Brood parasitism selects for no defence in a cuckoo host

Oliver Kruger

Research output: Contribution to journalArticlepeer-review

40 Citations (Scopus)

Abstract

In coevolutionary arms races, like between cuckoos and their hosts, it is easy to understand why the host is under selection favouring anti-parasitism behaviour, such as egg rejection, which can lead to parasites evolving remarkable adaptations to 'trick' their host, such as mimetic eggs. But what about cases where the cuckoo egg is not mimetic and where the host does not act against it? Classically, such apparently non-adaptive behaviour is put down to evolutionary lag: given enough time, egg mimicry and parasite avoidance strategies will evolve. An alternative is that absence of egg mimicry and of anti-parasite behaviour is stable. Such stability is at first sight highly paradoxical. I show, using both field and experimental data to parametrize a simulation model, that the absence of defence behaviour by Cape bulbuls (Pycnonotus capensis) against parasitic eggs of the Jacobin cuckoo (Clamator jacobinus) is optimal behaviour. The cuckoo has evolved massive eggs (double the size of bulbul eggs) with thick shells, making it very hard or impossible for the host to eject the cuckoo egg. The host could still avoid brood parasitism by nest desertion. However, higher predation and parasitism risks later in the season makes desertion more costly than accepting the cuckoo egg, a strategy aided by the fact that many cuckoo eggs are incorrectly timed, so do not hatch in time and hence do not reduce host fitness to zero. Selection will therefore prevent the continuation of any coevolutionary arms race. Non-mimetic eggs and absence of defence strategies against cuckoo eggs will be the stable, if at first sight paradoxical, result.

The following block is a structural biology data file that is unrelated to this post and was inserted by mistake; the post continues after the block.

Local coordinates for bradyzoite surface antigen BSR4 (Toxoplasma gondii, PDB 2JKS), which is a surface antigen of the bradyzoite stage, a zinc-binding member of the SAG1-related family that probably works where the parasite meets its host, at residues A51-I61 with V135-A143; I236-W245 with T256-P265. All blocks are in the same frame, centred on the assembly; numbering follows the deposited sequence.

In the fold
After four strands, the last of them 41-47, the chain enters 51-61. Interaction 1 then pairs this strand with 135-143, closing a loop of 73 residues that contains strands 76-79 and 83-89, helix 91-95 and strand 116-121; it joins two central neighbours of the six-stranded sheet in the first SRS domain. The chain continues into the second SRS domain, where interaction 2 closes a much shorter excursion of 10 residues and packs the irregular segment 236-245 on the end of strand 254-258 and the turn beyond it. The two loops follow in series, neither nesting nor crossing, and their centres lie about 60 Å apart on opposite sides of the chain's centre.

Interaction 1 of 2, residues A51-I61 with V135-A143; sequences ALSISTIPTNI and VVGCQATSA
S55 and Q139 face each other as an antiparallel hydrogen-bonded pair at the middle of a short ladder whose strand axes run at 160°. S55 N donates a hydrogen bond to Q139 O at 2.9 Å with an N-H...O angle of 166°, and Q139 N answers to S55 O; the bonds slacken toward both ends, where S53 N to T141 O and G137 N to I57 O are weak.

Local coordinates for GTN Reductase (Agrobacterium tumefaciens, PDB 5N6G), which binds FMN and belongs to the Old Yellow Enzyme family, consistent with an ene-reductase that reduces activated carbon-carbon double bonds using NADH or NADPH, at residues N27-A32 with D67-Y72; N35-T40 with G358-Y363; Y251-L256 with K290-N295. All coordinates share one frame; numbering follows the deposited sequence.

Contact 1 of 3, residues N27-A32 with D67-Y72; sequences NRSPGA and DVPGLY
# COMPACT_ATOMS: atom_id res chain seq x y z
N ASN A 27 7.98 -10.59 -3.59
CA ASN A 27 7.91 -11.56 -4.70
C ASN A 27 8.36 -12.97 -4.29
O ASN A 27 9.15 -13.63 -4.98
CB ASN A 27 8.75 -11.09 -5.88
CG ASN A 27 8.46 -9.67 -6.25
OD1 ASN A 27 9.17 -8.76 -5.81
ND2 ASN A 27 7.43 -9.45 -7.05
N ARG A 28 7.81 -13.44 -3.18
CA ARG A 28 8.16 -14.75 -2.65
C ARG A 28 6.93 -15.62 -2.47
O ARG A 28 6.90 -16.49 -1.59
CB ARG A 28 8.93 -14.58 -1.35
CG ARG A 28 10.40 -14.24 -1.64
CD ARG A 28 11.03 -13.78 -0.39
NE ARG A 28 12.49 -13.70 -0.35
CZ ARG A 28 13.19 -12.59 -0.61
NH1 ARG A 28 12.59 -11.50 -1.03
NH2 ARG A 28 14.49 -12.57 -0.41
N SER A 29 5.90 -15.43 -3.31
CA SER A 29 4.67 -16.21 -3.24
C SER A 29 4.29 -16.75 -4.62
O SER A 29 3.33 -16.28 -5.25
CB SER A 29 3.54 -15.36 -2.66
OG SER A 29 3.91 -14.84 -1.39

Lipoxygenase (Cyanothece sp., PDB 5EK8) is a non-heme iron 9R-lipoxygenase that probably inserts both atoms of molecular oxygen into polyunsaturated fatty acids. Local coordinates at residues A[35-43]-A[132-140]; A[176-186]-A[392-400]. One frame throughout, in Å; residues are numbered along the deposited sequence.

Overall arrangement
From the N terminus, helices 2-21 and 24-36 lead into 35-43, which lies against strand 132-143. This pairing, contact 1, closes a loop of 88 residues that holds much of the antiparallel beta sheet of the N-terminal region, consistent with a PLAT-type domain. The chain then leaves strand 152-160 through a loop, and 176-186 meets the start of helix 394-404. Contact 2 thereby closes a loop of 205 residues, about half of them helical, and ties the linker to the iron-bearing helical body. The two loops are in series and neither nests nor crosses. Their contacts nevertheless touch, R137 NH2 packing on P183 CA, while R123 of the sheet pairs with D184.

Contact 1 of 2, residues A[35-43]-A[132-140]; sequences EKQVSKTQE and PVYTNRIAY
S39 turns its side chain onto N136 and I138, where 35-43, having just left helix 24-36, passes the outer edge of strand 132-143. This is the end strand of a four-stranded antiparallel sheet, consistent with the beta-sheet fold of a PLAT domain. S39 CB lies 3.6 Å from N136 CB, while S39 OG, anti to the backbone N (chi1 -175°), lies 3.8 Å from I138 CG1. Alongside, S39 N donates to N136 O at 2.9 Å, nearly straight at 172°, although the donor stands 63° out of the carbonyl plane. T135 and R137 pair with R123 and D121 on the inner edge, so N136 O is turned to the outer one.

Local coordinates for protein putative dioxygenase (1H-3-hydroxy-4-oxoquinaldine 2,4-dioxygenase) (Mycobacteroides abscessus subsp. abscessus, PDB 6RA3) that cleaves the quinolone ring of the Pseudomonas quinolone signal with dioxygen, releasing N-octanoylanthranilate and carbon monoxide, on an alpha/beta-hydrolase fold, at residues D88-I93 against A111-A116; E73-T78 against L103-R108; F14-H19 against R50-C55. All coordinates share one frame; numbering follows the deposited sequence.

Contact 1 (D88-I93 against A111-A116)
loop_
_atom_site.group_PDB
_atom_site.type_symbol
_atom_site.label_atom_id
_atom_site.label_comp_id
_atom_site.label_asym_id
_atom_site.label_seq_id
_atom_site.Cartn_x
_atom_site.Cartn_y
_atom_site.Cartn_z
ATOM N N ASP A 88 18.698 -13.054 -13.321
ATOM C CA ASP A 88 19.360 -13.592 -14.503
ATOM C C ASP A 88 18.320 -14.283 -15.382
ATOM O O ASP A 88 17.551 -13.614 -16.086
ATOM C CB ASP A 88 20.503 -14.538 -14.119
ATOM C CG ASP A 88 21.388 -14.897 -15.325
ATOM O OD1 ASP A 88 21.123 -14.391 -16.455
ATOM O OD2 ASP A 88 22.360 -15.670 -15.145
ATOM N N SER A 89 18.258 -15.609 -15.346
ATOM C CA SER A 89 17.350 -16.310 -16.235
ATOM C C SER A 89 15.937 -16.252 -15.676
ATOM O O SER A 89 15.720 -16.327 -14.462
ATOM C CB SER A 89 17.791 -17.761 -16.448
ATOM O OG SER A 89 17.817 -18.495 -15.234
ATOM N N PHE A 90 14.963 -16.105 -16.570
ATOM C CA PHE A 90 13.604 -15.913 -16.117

Original languageEnglish
Pages (from-to)2777-2783
Number of pages7
JournalProceedings of the Royal Society B: Biological Sciences
Volume278
Issue number1719
DOIs
Publication statusPublished - 2011

Keywords

  • arms race
  • coevolution
  • optimal behaviour
  • egg acceptance
  • brood parasitism

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